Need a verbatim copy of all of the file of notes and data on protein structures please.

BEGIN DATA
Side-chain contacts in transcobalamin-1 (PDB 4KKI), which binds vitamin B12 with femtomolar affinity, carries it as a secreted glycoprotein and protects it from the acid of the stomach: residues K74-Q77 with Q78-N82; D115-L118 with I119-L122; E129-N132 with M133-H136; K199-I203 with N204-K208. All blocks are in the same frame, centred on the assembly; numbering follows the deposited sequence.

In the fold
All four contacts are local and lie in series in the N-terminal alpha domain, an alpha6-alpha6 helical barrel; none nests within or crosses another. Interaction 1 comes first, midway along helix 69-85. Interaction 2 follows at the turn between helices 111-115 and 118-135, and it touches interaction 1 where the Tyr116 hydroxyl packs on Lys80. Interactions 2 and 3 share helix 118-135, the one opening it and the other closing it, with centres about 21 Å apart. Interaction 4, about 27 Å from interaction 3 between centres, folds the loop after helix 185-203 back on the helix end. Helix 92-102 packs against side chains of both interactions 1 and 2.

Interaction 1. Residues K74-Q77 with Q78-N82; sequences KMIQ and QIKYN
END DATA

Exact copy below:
Side-chain contacts in transcobalamin-1 (PDB 4KKI), which binds vitamin B12 with femtomolar affinity, carries it as a secreted glycoprotein and protects it from the acid of the stomach: residues K74-Q77 with Q78-N82; D115-L118 with I119-L122; E129-N132 with M133-H136; K199-I203 with N204-K208. All blocks are in the same frame, centred on the assembly; numbering follows the deposited sequence.

In the fold
All four contacts are local and lie in series in the N-terminal alpha domain, an alpha6-alpha6 helical barrel; none nests within or crosses another. Interaction 1 comes first, midway along helix 69-85. Interaction 2 follows at the turn between helices 111-115 and 118-135, and it touches interaction 1 where the Tyr116 hydroxyl packs on Lys80. Interactions 2 and 3 share helix 118-135, the one opening it and the other closing it, with centres about 21 Å apart. Interaction 4, about 27 Å from interaction 3 between centres, folds the loop after helix 185-203 back on the helix end. Helix 92-102 packs against side chains of both interactions 1 and 2.

Interaction 1. Residues K74-Q77 with Q78-N82; sequences KMIQ and QIKYN